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CalPERS May Widen Its Labor Rights Policy Focus

When the Finance and Administration Committee of CalPERS, the giant public-sector pension fund, met Wednesday morning in Sacramento, its agenda included a vote on a seemingly innocuous proposal made by California State Treasurer John Chiang to expand its Responsible Contractor Program.

Bill Raden

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When the Finance and Administration Committee of CalPERS, the giant public-sector pension fund, met Wednesday morning in Sacramento, its agenda included a vote on a seemingly innocuous proposal made by California State Treasurer John Chiang to expand its Responsible Contractor Program (RCP).

That program, which is currently limited to contracts on real estate and infrastructure investments in which CalPERS holds a 50 percent ownership stake, simply “encourages fair wages and benefits, based on local market factors, for workers employed by its contractors and subcontractors” through a policy of management neutrality, or noninterference, when it comes to labor organizing by the contractor’s workers.

For a fund composed of nearly $325 billion in retirement earnings from California’s unionized public-sector workforce, RCP was first expanded to CalPERS real estate contracts in 2015 as a common-sense precaution against finding itself in business with an operator of a CalPERS-controlled property that was engaged in union-busting activities.

“We think it makes perfect sense that those funds would not be used to support any companies or hospitals or anyone else that’s engaged in activity that is directly in conflict to the interests of the working people who have invested in CalPERS,” California Federation of Labor communications director Steve Smith told Capital & Main. (Disclosure: The federation is a financial contributor to Capital & Main.)

RCP is also part of the pension fund’s broader foray into leveraging the big stick of its assets in a practice called ESG investing, a form of socially responsible investing that considers the sustainability and ethical impact of an investment on a company or business’ environmental, social and governance practices. CalPERS chief investment officer Ted Eliopoulos has called the Responsible Contractor Program “the S” of the fund’s ESG plan.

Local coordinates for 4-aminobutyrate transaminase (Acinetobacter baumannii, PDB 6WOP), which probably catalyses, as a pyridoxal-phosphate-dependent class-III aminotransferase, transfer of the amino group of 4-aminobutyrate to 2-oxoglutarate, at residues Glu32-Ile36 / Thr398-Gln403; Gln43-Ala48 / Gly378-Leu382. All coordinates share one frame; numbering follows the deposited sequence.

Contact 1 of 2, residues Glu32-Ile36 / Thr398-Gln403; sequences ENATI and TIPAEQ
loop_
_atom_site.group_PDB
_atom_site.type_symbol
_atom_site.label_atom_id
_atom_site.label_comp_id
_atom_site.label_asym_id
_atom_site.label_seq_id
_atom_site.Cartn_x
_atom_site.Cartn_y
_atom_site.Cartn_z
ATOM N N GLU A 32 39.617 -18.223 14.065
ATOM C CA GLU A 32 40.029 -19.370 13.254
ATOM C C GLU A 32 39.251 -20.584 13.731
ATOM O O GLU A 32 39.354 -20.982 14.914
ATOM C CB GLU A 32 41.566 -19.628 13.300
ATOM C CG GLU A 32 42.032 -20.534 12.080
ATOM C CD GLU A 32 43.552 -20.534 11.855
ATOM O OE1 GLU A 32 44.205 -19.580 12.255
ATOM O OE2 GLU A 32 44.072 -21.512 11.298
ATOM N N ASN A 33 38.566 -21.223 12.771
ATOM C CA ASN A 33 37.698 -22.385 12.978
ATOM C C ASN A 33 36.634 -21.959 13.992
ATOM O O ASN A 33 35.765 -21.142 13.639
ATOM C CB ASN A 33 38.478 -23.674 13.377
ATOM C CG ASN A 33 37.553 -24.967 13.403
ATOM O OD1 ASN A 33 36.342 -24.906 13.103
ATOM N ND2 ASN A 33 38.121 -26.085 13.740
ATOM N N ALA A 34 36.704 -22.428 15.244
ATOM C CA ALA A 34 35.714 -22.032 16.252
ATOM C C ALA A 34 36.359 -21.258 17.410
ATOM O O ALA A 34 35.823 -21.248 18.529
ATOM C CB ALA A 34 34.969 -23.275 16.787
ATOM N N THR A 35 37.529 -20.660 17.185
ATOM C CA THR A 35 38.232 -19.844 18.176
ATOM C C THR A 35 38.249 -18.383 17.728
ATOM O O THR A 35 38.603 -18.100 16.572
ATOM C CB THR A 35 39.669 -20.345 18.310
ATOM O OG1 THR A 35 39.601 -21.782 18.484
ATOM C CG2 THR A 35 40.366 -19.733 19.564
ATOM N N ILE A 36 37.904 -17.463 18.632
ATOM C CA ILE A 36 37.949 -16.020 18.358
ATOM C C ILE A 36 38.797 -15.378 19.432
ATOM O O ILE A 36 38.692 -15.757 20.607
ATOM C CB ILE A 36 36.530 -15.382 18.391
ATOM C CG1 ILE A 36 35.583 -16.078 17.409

Chiang, whose treasurer’s job also gives him a seat on the CalPERS board, had recently led CalPERS to oppose reversing its 16-year-old ban on direct tobacco investments and to instead extend the restrictions to all externally managed funds. And last month, the pension fund pushed through a climate risk reporting resolution at the annual shareowner meeting of Occidental Petroleum that will require the oil and gas company to report on environmental risks and opportunities associated with climate change — “a first in the United States,” noted CalPERS investment director for sustainability Anne Simpson.

Today’s RCP expansion proposal originated in a letter last November, in which Chiang requested CalPERS to revisit the program in light of allegations that one of CalPERS’ health care providers was unlawfully interfering in efforts by its workforce to organize. “If the goal of the RCP is to promote lawful behavior and decency among our real estate partners,” Chiang reasoned, “shouldn’t these same goals apply across CalPERS’ many lines of business and investments?”

“Rather than sit idle in breach of its fiduciary duty,” Chiang explained in an email to Capital & Main, “I am asking CalPERS to lead by emphatically encouraging its business partners to not interfere as their employees self-determine whether union representation is necessary to combat wage theft, unsafe work conditions, or pay that keeps its workforce dependent on public assistance.”

That rationale didn’t hold water for the op-ed board of the Sacramento Bee, which this week lambasted the policy by suggesting that CalPERS’ inclusion of labor neutrality language in its contracts would “tip the balance in favor of labor by insisting that its contractors engage in collective bargaining.”

But that assessment was at odds with the proposal language that actually emerged on today’s agenda, which CalPERS describes as an “aspirational provision” to its contracts that would encourage, but not require, management neutrality in labor organizing:

“CalPERS recognizes the value of labor organizing and encourages the entities with which it contracts to demonstrate that they also value this principle by encouraging management neutrality in labor organizing activities.

To remain ”neutral” means not to take any action or make any statement that will directly or indirectly state or imply any support for or opposition to the selection by the Contractor’s employees of a collective bargaining agent, or preference or opposition to any particular union as a bargaining agent. Nothing in this section obligates or prohibits the Contractor from entering into private neutrality, labor peace or other lawful agreements with a labor organization seeking to represent or who currently represents the Contractor’s employees.”

Anything beyond that, CalPERS staff had cautioned at February’s Finance and Administration Committee meeting, would require the legislature to make statutory changes to California’s Public Contract Code.

While today’s language may be a more watered down version than the contractually binding terms that California’s public-sector labor unions had hoped to see, Smith applauded Chiang’s initiative.

“We think that this is a good statement by Treasurer Chiang’s office to say they have seen complaints, there actually is a problem here,” Smith said. “It’s important that these agencies actually make a statement proactively about this type of thing as opposed to just sweeping it under the rug and hoping that companies treat their workforces right.”


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